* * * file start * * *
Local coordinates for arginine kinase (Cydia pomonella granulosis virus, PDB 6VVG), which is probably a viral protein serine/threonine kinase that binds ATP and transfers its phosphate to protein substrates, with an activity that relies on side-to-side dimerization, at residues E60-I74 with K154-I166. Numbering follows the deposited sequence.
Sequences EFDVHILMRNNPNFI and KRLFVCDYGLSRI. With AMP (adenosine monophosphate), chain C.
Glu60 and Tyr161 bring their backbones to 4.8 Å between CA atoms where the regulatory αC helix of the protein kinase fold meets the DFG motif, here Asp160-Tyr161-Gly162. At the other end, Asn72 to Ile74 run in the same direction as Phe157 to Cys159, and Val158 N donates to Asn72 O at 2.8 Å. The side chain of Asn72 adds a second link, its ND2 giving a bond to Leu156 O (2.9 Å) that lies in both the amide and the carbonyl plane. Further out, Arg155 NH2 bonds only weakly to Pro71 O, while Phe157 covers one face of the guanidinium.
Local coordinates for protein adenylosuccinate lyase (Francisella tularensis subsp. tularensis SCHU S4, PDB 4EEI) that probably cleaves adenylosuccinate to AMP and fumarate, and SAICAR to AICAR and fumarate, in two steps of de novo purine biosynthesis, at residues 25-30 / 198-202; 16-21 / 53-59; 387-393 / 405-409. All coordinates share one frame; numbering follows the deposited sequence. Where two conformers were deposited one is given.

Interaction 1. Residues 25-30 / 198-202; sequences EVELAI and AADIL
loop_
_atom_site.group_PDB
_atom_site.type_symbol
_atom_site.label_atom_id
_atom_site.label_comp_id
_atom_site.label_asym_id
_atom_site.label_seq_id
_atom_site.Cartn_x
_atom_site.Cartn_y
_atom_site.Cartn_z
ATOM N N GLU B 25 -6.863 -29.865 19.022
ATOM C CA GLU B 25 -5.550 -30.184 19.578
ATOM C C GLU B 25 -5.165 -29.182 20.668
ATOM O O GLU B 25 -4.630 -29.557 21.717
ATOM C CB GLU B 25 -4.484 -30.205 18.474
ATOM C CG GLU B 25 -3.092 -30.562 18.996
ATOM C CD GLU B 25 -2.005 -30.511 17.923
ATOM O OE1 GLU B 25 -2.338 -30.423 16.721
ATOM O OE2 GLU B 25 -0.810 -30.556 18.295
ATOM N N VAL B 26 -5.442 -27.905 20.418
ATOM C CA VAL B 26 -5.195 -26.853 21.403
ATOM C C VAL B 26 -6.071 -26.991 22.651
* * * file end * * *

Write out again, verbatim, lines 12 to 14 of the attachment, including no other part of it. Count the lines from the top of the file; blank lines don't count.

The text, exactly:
_atom_site.label_seq_id
_atom_site.Cartn_x
_atom_site.Cartn_y